Keeping an orchestra or opera company running in the black — sometimes, just keeping it running — is no mean feat in the best of times. In the current economic climate, the folks who put on concerts for us, in the US and around the world, mostly have little choice but to hunker down and wait for the clouds to part.
It’s been a rough week in the music world.
• The Cincinnati Symphony, faced with a massive 3.8 million dollar deficit and a 25 percent drop in their endowment fund’s value, announced drastic measures. Since September they’ve released eight administrative staff members. Nearly everyone left has swallowed pay cuts — staff, music director Paavo Järvi, and now the musicians. Yesterday (Monday 2 February 2009) the orchestra’s players agreed to an eleven percent reduction in salary.
Cincinnati’s recording program has been relegated to limbo. Cleveland’s Telarc Records was scheduled to record The Pops Goes British next week in Music Hall. It’s cancelled, as are all future recordings, though three already in the can are still slated for release.
• The Philadelphia Orchestra asked next season’s guest conductors and soloists to accept lower fees. Large-scale works such as Richard Strauss’s Elektra were axed from the programs. They’d already cancelled their 2009 tour of European festivals, and decided not to renew their innovative relationship with Finland’s Ondine Records. Internet concert simulcasts are out, too.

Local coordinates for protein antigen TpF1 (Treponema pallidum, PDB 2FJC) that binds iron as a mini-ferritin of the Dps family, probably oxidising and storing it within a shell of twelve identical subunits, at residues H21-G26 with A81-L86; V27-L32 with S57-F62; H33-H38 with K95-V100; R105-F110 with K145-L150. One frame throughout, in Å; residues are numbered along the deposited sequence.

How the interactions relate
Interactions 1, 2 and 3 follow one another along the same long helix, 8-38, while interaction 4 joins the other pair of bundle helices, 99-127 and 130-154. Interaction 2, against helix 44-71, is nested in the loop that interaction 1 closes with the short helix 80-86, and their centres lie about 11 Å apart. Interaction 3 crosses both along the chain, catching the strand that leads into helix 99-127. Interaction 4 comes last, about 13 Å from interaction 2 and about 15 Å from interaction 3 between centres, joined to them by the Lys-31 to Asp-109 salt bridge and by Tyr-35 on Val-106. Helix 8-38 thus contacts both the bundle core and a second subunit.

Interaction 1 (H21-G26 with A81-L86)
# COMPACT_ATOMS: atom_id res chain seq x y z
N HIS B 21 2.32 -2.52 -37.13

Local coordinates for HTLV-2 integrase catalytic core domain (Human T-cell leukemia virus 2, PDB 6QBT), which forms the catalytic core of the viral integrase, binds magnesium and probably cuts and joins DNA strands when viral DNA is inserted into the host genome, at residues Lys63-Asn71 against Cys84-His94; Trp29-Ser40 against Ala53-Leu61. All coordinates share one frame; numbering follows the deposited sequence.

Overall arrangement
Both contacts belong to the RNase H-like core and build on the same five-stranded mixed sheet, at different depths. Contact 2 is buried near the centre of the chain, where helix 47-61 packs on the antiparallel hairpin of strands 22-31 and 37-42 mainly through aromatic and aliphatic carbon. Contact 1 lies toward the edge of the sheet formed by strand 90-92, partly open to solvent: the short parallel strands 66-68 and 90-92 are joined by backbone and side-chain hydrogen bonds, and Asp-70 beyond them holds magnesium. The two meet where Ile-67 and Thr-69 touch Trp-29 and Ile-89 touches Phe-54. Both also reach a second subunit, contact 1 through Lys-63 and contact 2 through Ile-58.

• The Rochester Philharmonic joined the red-ink crowd, announcing a deficit of $161,000 on an annual operating budget of $10 million. They blamed staff turnover, an increase in programming and administrative costs, and a $280,000 revenue hit.
• The Met expects a double-digit deficit. Their endowment, like many, has declined precipitously, as have donations and ticket sales. San Francisco Opera, faced with the end of their city subsidy, is looking at a $71 million shortfall.
• The Opera Orchestra of New York was to perform Wagner’s Rienzi on 19 March (2009) and Cherubini’s Medea on 21 April, but this week they cancelled both. They’d already axed a concert with bass Ferruccio Furlanetto, originally set for the 27th of February.
• LA Opera pink-slipped 17 staffers and announced pay cuts of 6-8% for the rest. They hope to slice their budget by 25% for next season, mainly by renegotiating union contracts and reducing the season from 64 to 48 performances.
• The Bolshoi Theatre cancelled a Mexican tour and a new performance of Verdi’s Otello.
But wait! Amid all this darkness, we find a couple of glimmers:
• The LA Philharmonic, riding a giddy wave of elation over its new, much-discussed young music director, Gustavo Dudamel, has no plans for any cutbacks at all.
• Chicago Lyric Opera is forging ahead with their long-range plans and won’t need to change a thing in next season’s programming. General director William Mason gets much of the credit; he’s carried forward the lean, fiscally cautious policies of his predecessor, Ardis Krainik. Although Mason’s been criticized for musically conservative programming, he thinks his approach has now been “vindicated.”